Motivate them to anticipate exploring diverse backgrounds, making friends from across the globe, and discovering new regions.

What to prepare before moving to another country?

Before relocating to another country, it is prudent to assess multiple factors. Research the cost of living and compare salaries in the new location with what you are currently earning. Ensure that your passport is up-to-date and research any visa requirements for entering the new country. Familiarize yourself with local laws and customs, as well as language barriers if applicable. Create an inventory list of all belongings you plan on taking overseas, including items such as furniture or vehicles which may require special shipping arrangements. Ensure you have suitable health coverage in the new locale prior to relocating abroad. Finally, arrange international removals services for your personal belongings that you wish to take with you when you move.


The key to preparing your children for an international move is providing them with the necessary support and guidance. This includes breaking the news of the move in a positive way, helping them learn about their new country, assisting with adjusting and making friends in a new community, maintaining routines and traditions during transition, supporting them emotionally throughout the process as well as involving them in it. Additionally ensuring that they maintain connections with family & friends back home will help ease any anxieties associated with this life-changing experience.

International Removals from the UK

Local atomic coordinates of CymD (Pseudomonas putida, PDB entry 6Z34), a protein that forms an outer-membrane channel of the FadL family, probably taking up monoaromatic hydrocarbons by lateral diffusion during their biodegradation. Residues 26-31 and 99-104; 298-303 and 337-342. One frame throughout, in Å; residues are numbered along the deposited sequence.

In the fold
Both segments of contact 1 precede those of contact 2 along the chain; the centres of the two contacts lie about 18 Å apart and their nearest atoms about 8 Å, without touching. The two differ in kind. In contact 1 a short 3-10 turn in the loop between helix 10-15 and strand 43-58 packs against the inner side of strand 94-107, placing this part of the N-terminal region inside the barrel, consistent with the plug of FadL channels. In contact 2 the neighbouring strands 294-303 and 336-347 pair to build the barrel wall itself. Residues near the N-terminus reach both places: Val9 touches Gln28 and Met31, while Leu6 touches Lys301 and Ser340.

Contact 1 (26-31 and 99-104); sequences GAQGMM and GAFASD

At 1st Move International we provide comprehensive international removals, moving and shipping services to help make the transition smooth and stress-free. Contact us today to learn more about our services or simply get a free quote on our website.

About 1st Move International

1st Move International are a specialist international moving and shipping company offering packing, shipping and insurance for shipping household goods and personal effects overseas. We have a global reach covering over 80 countries and 6500 worldwide destinations. You can get an international removals quote here or find more information on our international moving services here.

Avatar for Mike Harvey
As the Managing Director of 1st Move International, Mike Harvey brings more than two decades of logistics expertise and three years of specialised experience in international relocations to his role. His comprehensive knowledge spans the intricacies of overseas shipping, secondary yet crucial areas such as visa application processes and immigration requirements, and the wider topic of moving abroad including topics such as comparative analyses of cost of living, healthcare and educational systems worldwide. This expertise allows 1st Move International to equip people with the information they need to not just move overseas, but to make informed decisions about whether, and where, to relocate.